Sometime in the late teens Dr. Franklin J. Keller of Paterson, N. J., acquired the rights to manufacture Hale’s Honey of Horehound and Tar as well as several other Crittenton preparations including Glenn’s Sulphur Soap and Pike’s Toothache Drops. Around the same time he established a corporation to manufacture and distribute them called the Century National Chemical Company.
The incorporation notice was published in the October 12, 1918 edition of the (Paterson N. J.) Morning Call.
The Century National Chemical Company, to locate at 379 Totowa Avenue, this city, filed papers of incorporation with County Clerk Slater yesterday. Dr Franklin J Keller is named as the agent of the business. The articles state that the company proposes to carry on a general business as chemists, druggists, chemical manufacturers, importers, exporters and dealers in chemicals.
An authorized capital stock of $100,000 is provided, to consist of 1,000 shares at a par value of $100 a share. The company will commence business with its entire capital stock paid in. It is held by the following incorporators: Franklin J. Keller, 997 shares; Jane D. Keller, two shares, and William J. Lickel, of New York City, one share.
In addition to their Paterson New Jersey factory the company maintained an office in New York City at 86 Warren Street in lower Manhattan.
In their early advertisements and labeling the company referred to themselves as “Successors to The C. N. Crittenton Co.” This labeled example of Hale’s Honey of Horehound and Tar manufactured by the Century National Chemical Company is provided courtesy of the National Museum of American History, Behring Center.
Newspapers advertisements for Hale’s continued up through the early 1930’s. The last advertisement I can find appeared in several Vermont newspapers during the Spring of 1933.
It was around this time that Century likely transitioned to a screw top version of their bottle, an example of which was recently offered for sale on e-bay.
As late as February, 1944 Hale’s was still being manufactured and distributed by the Century National Chemical Company as “effective for coughs, colds, hoarseness, whooping cough, sore throat, loss of voice or inflamed or irritable conditions of the respiratory mucous membranes.” This caught the attention of the authorities who took exception to their wording, declaring it misbranded.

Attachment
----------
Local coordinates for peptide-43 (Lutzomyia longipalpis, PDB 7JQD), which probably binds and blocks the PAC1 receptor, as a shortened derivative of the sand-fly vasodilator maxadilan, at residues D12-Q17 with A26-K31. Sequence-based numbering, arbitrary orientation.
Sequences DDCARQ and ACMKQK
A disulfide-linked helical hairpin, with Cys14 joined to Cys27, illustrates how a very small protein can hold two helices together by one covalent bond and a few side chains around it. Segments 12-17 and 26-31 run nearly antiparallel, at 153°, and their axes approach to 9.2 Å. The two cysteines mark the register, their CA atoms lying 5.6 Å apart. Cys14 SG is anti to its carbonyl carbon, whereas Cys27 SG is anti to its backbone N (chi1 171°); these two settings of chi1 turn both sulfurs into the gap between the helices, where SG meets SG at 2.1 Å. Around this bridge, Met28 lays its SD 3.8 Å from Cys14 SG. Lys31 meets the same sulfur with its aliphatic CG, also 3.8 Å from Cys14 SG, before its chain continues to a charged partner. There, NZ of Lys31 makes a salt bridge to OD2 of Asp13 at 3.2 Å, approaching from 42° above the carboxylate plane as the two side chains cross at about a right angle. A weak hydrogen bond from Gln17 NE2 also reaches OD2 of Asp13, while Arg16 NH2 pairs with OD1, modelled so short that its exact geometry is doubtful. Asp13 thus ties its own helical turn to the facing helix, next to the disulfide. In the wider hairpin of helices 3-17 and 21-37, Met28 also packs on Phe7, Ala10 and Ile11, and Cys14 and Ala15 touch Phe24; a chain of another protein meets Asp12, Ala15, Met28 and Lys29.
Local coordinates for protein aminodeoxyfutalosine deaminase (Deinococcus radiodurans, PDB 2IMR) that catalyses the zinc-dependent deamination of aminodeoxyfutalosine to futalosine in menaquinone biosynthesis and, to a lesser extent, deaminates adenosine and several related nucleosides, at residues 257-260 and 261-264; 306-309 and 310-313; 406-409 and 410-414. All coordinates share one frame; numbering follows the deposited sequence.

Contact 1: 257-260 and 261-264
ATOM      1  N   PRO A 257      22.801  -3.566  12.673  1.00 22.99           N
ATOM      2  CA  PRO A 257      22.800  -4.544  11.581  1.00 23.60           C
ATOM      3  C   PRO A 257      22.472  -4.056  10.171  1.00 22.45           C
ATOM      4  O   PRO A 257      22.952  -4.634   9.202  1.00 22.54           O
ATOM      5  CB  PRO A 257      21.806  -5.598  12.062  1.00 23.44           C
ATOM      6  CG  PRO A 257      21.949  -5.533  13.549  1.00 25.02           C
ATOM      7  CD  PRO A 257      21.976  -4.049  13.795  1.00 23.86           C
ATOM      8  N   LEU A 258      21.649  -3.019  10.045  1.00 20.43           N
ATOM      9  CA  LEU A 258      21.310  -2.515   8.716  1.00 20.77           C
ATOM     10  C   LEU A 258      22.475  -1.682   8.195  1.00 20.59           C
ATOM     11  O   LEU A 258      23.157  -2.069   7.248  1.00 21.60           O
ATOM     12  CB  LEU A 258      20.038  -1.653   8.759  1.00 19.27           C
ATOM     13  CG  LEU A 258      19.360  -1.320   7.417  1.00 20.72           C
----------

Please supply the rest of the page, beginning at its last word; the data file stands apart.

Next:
On April 13, 1944, the United States attorney for the Southern District of New York filed a libel against 22 packages, containing two fluid ounces each, of Hale’s Honey of Horehound and Tar, and 190 boxes, each containing 3 cakes of Glenn’s Sulphur Soap at New York, N. Y., alleging that they had been shipped on or about February 8 and 23, 1944, by the Century National Chemical Co., from Paterson N. J.; and charging that they were misbranded.
Examination of the Hale’s Honey of Horehound and Tar showed that it contained tar, chloroform and syrup.
The article was alleged to be misbranded because of false and misleading statements in the labeling which represented and suggested that the article was effective for coughs, colds, hoarseness, whooping cough, sore throat, loss of voice or inflamed or irritable conditions of the respiratory mucous membranes.
It’s not clear when Hale’s completely disappeared from the druggists’ shelves but it was likely sometime in the mid to late 1940’s.
The bottle I found is a four ounce medicine. Mouth blown, it fits a late 1800’s to early 1900’s time frame and includes the C. N. Crittenton name on one side so it was likely filled and shipped from their Fulton Street location.
On a final note: Horehound Extract can be obtained today as an herbal supplement from a company called Mountain Rose Herbs.
According to their web site:
Horehound is a garden mint with green and white leaves and a distinctly bitter taste. It is native to Asia and Europe, but is naturalized in North America. Egyptian priests referred to it as the seed of Hours, which some speculate is the root for its modern name. In medieval Europe it was used to ward off spells by witches. Horehound was an accepted medicinal plant in the U. S. Pharmacopeia until 1989 and is still endorsed in Europe.
The ingredients listed on today’s web site include: organic grain alcohol, distilled water and organic horehound.